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Jim Killebrew has 40 years of clinical psychological work for people with intellectual disabilities, and experience teaching, administration, consulting, writing with multiple publications. Dr. Killebrew has attended four Universities and received advanced degrees. Southern Illinois University; Ph.D., Educational Psychology; University of Illinois at Springfield, Counseling Education; M.A., Human Development Counseling; Northeastern Oklahoma State University, B.A., Psychology and Sociology. Dr. Killebrew attended Lincoln Christian Seminary (Now Lincoln Christian University). Writing contributions have been accepted and published in several journals: Hospital & Community Psychiatry, The Lookout, and Christian Standard (multiple articles). He may be reached at Killebrewjb@aol.com.

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Wednesday, May 12, 2010

Debt…owe no man anything

Debt is something Americans live with on a daily basis. The news is full of stories about national debt: The recession due in part to high debts; Wall Street and the greed that is practiced there that prevents the growth of wealth on Main Street; personal debt that causes high numbers of bankruptcy; and, States that are nearing bankruptcy unless their Legislatures take immediate actions to either raise taxes, lower taxes, cut spending or just do something! Everyone is talking about debt and "generational debt" that will linger for generations for the kids and grand kids to pay off in the future. People are scrambling to find ways to deal with the tremendous debts that are piling up.

Alternatives are being advanced from all sides. Dave Ramsey and his Financial Peace University advocate paying down debt by using a "snowball" process where credit cards are paid off beginning with the least amount owed on a card to the card with the most owed. The idea is to pay off one, then use that payment amount to add to the next one, paying the payment on it plus the payment that was used on the one paid off. By the time a person gets to the third or fourth card, the payments have become substantial and therefore, pay off the balance much quicker. Other alternatives include "debt reduction" companies that negotiate with the debt accounts to reduce interest and establish a fixed amount of payment for an extended period until it is paid off. This method uses a third party to "manage" the payments until the debt is paid. The Christian might consider any or all of these methods, but there might be another alternative to consider.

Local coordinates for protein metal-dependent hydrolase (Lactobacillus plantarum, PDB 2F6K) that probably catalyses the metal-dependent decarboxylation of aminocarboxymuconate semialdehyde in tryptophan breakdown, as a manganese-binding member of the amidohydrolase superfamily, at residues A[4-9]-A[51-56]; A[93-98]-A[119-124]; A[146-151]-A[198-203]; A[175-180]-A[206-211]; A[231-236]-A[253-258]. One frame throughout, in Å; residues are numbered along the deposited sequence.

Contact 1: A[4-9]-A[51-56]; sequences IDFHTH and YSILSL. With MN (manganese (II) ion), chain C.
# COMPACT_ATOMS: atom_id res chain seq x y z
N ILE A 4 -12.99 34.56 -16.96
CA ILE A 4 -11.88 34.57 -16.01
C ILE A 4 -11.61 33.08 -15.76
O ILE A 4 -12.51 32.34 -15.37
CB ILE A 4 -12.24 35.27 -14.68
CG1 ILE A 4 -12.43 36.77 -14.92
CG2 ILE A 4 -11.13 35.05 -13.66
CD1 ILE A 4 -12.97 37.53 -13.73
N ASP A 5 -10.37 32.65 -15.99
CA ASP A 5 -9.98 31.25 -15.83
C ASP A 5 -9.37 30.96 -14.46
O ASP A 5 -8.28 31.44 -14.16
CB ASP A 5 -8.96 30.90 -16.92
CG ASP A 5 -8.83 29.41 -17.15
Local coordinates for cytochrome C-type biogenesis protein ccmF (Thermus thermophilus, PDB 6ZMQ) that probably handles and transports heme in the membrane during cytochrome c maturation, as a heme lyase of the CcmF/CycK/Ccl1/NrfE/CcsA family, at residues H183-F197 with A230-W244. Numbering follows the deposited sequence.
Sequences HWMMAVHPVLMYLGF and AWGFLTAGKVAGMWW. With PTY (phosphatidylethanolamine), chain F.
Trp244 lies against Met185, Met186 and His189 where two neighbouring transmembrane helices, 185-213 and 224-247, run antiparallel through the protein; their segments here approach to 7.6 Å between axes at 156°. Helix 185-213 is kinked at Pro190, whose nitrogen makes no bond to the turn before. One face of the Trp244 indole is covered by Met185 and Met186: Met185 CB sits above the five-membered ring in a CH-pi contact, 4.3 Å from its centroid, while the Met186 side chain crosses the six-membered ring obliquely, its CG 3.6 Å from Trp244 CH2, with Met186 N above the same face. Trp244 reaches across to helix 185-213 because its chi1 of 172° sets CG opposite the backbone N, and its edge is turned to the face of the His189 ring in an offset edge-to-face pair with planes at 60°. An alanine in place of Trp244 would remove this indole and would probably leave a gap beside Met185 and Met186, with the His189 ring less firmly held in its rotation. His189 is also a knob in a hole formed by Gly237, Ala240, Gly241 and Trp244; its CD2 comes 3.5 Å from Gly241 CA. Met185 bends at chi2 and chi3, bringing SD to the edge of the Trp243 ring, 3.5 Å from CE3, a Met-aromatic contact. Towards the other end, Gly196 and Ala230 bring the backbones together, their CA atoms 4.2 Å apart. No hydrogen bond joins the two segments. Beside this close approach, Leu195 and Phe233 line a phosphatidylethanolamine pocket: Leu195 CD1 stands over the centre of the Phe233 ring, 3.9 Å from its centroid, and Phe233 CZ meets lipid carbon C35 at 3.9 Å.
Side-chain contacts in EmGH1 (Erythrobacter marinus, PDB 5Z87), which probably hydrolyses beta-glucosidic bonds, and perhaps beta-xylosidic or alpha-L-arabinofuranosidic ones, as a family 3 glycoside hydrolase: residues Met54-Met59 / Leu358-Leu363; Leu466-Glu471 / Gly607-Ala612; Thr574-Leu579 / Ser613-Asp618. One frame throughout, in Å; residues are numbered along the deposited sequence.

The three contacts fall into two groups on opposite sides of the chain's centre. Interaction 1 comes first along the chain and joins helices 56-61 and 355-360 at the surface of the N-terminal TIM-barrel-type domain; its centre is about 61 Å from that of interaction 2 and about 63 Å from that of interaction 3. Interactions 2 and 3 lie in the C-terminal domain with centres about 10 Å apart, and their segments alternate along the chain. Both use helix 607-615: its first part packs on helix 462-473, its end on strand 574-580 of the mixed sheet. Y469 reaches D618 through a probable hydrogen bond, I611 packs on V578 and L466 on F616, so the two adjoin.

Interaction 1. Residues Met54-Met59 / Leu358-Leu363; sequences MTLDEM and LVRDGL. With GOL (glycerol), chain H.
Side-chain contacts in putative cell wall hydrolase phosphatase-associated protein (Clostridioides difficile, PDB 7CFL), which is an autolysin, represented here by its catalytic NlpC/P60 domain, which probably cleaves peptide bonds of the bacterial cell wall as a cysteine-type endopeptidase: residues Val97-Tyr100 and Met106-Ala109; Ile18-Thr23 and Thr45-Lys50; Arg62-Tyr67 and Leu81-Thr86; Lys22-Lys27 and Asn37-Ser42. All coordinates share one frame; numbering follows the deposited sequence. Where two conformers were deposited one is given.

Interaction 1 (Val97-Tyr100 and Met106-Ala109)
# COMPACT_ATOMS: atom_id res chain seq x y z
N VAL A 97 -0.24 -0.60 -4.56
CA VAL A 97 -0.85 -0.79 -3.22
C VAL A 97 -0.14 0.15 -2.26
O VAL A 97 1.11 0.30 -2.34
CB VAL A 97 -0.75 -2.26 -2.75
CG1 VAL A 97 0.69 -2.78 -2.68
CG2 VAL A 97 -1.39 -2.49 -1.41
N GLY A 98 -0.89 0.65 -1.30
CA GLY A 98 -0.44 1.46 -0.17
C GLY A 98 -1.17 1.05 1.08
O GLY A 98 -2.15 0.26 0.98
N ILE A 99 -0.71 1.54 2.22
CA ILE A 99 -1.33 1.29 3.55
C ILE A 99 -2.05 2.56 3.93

Turning to the Bible, the Christian tries to find the answers for handling debt. A look at Solomon's writings in Proverbs one finds,

"Be not thou one of them that strike hands, or of them that are sureties for debts." (Proverbs 22:26 KJV)

Perhaps the first thing to consider is to avoid debt in the first place. This verse tends to warn against striking up a deal that will result in the person owing another a debt. For sure it would be best not to take a place of risk for another and stand in as "surety" or collateral for another as s/he places themselves at risk by taking on debt with the promise that you will pay if they don't. There is a great risk that the person who stands as the sureties for others will end up paying the bill. If personal property or wages are established as the guarantee; the person can likely as not lose that property or money.

Additionally, Christian living should consider not making purchases until savings goals have been reached and there are sufficient funds to make the purchase without debt. Living in a deficit-spending situation will one day cause the downfall of the family, organization, state or nation. The one who is in debt becomes a slave to the one to whom debt is owed.